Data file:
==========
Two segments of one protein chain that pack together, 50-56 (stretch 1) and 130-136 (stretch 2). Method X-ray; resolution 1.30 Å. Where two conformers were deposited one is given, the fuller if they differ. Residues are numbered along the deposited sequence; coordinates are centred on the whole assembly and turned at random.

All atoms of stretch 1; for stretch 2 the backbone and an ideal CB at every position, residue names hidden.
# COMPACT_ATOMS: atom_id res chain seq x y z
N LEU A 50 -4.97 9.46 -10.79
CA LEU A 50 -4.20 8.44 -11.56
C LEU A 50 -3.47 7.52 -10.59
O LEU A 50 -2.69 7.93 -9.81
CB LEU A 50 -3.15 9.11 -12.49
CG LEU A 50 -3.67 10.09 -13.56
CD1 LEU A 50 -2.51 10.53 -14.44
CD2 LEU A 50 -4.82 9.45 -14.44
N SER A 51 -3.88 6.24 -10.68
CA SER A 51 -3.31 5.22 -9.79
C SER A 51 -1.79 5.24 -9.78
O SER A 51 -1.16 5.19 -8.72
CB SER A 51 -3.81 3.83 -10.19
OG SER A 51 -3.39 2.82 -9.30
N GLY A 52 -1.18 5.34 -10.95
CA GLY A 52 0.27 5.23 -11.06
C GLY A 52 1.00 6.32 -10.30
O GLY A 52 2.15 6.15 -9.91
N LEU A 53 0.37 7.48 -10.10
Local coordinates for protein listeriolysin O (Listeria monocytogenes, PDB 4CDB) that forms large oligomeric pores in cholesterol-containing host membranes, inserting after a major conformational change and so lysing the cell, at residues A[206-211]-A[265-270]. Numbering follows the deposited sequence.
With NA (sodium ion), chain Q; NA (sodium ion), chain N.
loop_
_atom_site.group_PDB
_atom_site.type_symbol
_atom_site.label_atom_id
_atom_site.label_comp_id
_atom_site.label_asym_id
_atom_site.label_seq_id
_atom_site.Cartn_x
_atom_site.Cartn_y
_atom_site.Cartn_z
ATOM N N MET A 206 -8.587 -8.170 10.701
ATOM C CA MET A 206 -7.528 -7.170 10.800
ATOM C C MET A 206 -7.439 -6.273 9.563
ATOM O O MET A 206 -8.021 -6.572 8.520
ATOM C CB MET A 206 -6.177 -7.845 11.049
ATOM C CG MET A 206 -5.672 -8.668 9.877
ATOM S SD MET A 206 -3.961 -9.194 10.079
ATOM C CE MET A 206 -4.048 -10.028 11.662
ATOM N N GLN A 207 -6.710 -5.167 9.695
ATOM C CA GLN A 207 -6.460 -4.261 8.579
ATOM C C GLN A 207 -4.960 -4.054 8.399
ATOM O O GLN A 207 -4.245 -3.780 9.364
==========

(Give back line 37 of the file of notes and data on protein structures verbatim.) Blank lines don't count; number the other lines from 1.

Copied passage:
ATOM C C MET A 206 -7.439 -6.273 9.563